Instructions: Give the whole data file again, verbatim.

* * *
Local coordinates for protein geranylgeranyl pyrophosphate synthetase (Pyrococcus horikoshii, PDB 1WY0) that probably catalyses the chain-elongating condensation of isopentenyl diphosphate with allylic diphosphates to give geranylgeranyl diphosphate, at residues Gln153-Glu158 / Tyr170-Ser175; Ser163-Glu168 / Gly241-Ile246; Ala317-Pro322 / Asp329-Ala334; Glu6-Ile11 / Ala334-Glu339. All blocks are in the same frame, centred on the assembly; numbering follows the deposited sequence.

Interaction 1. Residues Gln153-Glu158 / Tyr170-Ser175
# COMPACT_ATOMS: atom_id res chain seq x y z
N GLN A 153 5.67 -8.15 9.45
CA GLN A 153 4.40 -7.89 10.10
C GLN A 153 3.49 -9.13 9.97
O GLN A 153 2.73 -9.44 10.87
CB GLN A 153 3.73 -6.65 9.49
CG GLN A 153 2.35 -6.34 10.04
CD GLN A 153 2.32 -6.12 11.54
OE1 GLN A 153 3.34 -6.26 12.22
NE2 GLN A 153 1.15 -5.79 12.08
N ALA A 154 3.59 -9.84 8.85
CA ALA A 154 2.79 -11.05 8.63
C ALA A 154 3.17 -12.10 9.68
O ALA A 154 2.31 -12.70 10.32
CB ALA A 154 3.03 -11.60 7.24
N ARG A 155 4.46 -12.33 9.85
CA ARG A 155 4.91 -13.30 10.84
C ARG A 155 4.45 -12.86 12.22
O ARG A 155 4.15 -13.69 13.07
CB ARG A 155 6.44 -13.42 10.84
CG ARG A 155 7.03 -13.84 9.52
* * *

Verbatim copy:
Local coordinates for protein geranylgeranyl pyrophosphate synthetase (Pyrococcus horikoshii, PDB 1WY0) that probably catalyses the chain-elongating condensation of isopentenyl diphosphate with allylic diphosphates to give geranylgeranyl diphosphate, at residues Gln153-Glu158 / Tyr170-Ser175; Ser163-Glu168 / Gly241-Ile246; Ala317-Pro322 / Asp329-Ala334; Glu6-Ile11 / Ala334-Glu339. All blocks are in the same frame, centred on the assembly; numbering follows the deposited sequence.

Interaction 1. Residues Gln153-Glu158 / Tyr170-Ser175
# COMPACT_ATOMS: atom_id res chain seq x y z
N GLN A 153 5.67 -8.15 9.45
CA GLN A 153 4.40 -7.89 10.10
C GLN A 153 3.49 -9.13 9.97
O GLN A 153 2.73 -9.44 10.87
CB GLN A 153 3.73 -6.65 9.49
CG GLN A 153 2.35 -6.34 10.04
CD GLN A 153 2.32 -6.12 11.54
OE1 GLN A 153 3.34 -6.26 12.22
NE2 GLN A 153 1.15 -5.79 12.08
N ALA A 154 3.59 -9.84 8.85
CA ALA A 154 2.79 -11.05 8.63
C ALA A 154 3.17 -12.10 9.68
O ALA A 154 2.31 -12.70 10.32
CB ALA A 154 3.03 -11.60 7.24
N ARG A 155 4.46 -12.33 9.85
CA ARG A 155 4.91 -13.30 10.84
C ARG A 155 4.45 -12.86 12.22
O ARG A 155 4.15 -13.69 13.07
CB ARG A 155 6.44 -13.42 10.84
CG ARG A 155 7.03 -13.84 9.52